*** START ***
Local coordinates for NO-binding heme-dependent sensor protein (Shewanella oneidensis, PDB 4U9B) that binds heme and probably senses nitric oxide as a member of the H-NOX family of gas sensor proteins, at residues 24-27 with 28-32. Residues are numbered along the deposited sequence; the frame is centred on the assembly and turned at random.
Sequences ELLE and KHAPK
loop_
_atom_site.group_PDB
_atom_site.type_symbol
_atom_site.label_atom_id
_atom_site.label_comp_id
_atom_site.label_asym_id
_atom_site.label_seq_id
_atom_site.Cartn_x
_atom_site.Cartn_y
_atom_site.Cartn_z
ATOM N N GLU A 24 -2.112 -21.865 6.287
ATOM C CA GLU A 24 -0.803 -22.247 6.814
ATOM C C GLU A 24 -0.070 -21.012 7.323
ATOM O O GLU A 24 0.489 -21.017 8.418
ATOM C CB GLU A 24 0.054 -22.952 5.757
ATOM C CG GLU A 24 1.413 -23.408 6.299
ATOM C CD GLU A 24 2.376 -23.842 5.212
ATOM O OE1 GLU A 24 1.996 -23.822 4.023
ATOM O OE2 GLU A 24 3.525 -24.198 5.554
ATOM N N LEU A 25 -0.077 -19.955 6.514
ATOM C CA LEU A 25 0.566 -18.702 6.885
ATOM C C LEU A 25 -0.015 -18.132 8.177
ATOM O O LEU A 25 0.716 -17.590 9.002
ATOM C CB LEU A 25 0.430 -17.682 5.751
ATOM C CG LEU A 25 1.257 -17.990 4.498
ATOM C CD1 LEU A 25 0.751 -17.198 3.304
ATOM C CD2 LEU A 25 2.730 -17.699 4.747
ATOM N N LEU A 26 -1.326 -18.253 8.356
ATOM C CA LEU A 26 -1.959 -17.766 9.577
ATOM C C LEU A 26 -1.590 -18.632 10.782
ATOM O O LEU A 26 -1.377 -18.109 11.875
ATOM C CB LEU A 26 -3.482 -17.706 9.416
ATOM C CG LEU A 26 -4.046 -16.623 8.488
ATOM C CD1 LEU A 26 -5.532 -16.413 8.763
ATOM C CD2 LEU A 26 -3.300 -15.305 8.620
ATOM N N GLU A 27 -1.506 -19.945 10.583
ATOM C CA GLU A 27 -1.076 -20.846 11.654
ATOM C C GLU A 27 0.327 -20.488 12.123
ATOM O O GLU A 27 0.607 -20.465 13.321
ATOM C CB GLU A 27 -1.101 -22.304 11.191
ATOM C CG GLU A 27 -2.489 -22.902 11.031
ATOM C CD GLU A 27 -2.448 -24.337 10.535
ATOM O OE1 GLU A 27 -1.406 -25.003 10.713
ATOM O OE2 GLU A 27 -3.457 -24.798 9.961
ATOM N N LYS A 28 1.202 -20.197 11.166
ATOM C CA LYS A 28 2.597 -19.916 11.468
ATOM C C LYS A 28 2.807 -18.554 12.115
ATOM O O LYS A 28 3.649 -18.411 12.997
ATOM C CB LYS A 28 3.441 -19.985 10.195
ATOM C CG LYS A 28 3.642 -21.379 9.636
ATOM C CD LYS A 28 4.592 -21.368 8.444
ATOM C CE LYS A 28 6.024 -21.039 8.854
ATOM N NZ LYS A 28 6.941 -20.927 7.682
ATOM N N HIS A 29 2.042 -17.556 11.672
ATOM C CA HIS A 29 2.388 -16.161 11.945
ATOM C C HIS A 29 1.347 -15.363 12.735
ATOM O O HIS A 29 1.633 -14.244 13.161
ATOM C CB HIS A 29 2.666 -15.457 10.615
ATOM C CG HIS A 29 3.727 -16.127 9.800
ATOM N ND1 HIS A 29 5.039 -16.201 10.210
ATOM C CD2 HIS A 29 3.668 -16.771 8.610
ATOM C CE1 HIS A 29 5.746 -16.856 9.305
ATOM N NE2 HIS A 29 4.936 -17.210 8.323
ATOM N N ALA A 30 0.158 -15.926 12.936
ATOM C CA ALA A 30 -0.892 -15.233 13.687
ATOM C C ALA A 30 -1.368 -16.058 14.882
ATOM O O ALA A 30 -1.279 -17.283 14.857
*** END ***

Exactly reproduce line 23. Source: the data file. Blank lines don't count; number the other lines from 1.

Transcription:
ATOM C CA LEU A 25 0.566 -18.702 6.885